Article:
Money flows to U.S. stocks should support stock prices

Money flows to U.S. bonds should provide relief for Treasury and Fed, correct?

Not yet though:
- Yardeni has money flows still negative for Stock and Bond funds
- Foreign ownership of bonds/bills is effectively flat back to July 2021

A large % of U.S. stocks are foreign owned, increasing over time. Hit 40% in 2019, according to Tax Policy Center. If true, change here has a large impact.
Treasury estimates foreign ownership for June each year. Probably with a different method, and the % of total market cap look much lower, around ~25% by my math. But still growing over the long term.
bengalesq profile picture
I think waiting on a low will take a year or two. In the meantime, I expect strong upside movement from where we are now. Also, by the time a bear trap is known to be off the table and we are seeing a new growth cycle, you have missed out on much of the upside.
The Social Scientist. profile picture
I expressed some of my befuddlement below. I would like to add that Grantham, pointed out some time back, that the best time to own stocks, especially small caps, was from September 30 in the second year of the Presidential cycle until May 31 in the third year. Soon after he wrote that, the fourth quarter of 2018 incurred major losses. So never mind. It's always different.
Index Investing Fan profile picture
Interesting article. Thanks for the read.
Earnst0703 profile picture
Dude, you're gonna be my guide through this recession!
5ofDiamonds profile picture
"1. Why Would You Pay 50x Earnings For Mega-Cap Stocks When Cash Pays 4%?" 2. "Solely on a P/E basis, the S&P 500 looks pretty good here at about 16x earnings, and mid-caps and small caps look better still." @Logan Kane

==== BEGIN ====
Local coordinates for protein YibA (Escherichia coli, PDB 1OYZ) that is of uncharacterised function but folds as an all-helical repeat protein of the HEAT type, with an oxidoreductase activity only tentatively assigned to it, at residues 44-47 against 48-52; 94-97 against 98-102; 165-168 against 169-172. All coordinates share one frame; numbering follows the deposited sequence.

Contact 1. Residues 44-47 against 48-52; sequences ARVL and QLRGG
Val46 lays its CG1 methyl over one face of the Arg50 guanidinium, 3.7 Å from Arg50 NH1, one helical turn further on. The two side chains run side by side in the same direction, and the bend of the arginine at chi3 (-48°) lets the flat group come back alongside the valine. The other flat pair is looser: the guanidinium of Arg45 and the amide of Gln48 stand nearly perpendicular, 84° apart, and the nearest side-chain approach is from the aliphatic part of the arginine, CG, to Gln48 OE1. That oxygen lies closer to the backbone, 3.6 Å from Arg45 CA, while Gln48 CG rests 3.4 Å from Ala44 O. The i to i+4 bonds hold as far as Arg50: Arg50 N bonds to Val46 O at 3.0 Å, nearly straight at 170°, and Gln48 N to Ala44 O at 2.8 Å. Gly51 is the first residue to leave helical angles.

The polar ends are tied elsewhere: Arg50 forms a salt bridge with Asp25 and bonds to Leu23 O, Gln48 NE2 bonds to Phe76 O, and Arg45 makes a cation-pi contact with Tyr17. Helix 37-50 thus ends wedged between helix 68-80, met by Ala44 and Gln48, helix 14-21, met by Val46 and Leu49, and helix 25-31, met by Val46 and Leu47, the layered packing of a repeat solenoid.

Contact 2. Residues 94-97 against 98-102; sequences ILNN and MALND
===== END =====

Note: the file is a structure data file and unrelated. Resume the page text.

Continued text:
Both of the above statements are from the article.

I notice a conflict in the thought process. 50x to make one point, and 16x to make another.

Here is an "optimistic" scenario:

1. Q3 Earnnings starting Oct 7th with $JPM will either meet or beat already lowered expectations.
2. Santa Claus will arrive like every year. Wall St analysts need their big bonuses at year end.
3. There is only a finite number of times Wall St can induce fear in retail investors mind to make them sell at lows, so that they can pick stocks cheaper.
4. There is $2.8 Trillion (yes, Trillions) sitting in Savings, waiting to be deployed to stock market.
5. Any successful investor "must" have at least one "contrarian gene". No one ever became successful following the herd.

My 1c.
Logan Kane profile picture
@5ofDiamonds it is a bit of a contradiction, you make a good point. Part of the reason is that the pain of market declines has been pretty broadly distributed, while stocks like Apple and Tesla continue to have valuations that don't make any sense. Someone else suggested equal weight S&P 500 (RSP), I've written positively about it in the past. This might help you express your views without being exposed to really the overvalued stuff.